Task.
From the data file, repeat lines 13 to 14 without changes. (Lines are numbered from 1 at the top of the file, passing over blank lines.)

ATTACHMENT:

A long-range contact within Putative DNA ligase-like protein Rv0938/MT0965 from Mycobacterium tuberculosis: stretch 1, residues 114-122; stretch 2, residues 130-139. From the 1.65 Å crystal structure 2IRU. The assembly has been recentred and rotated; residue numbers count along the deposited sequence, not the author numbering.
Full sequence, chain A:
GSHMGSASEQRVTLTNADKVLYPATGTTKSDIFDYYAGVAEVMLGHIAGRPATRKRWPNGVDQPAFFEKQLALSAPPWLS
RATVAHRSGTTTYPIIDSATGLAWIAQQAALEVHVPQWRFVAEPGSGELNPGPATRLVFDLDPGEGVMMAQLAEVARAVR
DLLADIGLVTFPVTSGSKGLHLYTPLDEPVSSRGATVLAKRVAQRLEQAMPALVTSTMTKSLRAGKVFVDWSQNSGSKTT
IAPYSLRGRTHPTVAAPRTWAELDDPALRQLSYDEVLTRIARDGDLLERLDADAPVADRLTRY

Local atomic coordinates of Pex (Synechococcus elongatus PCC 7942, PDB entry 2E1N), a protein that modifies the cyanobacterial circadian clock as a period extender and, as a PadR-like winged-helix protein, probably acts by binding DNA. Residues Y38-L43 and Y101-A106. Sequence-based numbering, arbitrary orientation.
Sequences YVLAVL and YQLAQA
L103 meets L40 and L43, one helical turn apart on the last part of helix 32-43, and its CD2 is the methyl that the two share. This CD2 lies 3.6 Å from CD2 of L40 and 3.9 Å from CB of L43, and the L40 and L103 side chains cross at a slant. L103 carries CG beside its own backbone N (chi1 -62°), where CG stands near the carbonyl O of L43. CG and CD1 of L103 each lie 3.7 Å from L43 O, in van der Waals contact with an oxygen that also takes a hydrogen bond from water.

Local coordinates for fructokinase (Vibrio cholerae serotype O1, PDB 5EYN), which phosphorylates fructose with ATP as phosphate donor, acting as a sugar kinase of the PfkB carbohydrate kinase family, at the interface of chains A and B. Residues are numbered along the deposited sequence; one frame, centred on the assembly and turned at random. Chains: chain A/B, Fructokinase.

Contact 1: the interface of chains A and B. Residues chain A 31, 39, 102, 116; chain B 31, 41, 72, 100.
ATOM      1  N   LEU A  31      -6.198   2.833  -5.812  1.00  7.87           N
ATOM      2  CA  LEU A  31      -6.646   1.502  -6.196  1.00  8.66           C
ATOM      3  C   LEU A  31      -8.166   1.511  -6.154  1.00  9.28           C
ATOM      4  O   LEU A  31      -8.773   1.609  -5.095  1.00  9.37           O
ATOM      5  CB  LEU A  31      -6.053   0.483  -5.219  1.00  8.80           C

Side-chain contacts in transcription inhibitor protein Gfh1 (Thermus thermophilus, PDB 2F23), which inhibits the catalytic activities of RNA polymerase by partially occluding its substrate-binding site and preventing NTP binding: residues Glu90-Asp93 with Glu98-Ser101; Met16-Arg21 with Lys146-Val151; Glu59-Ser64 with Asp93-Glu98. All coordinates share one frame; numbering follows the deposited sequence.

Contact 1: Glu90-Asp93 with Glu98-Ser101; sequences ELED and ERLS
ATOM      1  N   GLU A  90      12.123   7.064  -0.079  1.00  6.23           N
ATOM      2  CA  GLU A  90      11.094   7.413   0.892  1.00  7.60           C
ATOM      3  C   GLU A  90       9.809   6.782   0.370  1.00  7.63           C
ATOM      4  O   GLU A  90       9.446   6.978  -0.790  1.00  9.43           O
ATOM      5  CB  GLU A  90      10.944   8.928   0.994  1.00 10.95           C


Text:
ATOM      2  CA  LEU A  31      -6.646   1.502  -6.196  1.00  8.66           C
ATOM      3  C   LEU A  31      -8.166   1.511  -6.154  1.00  9.28           C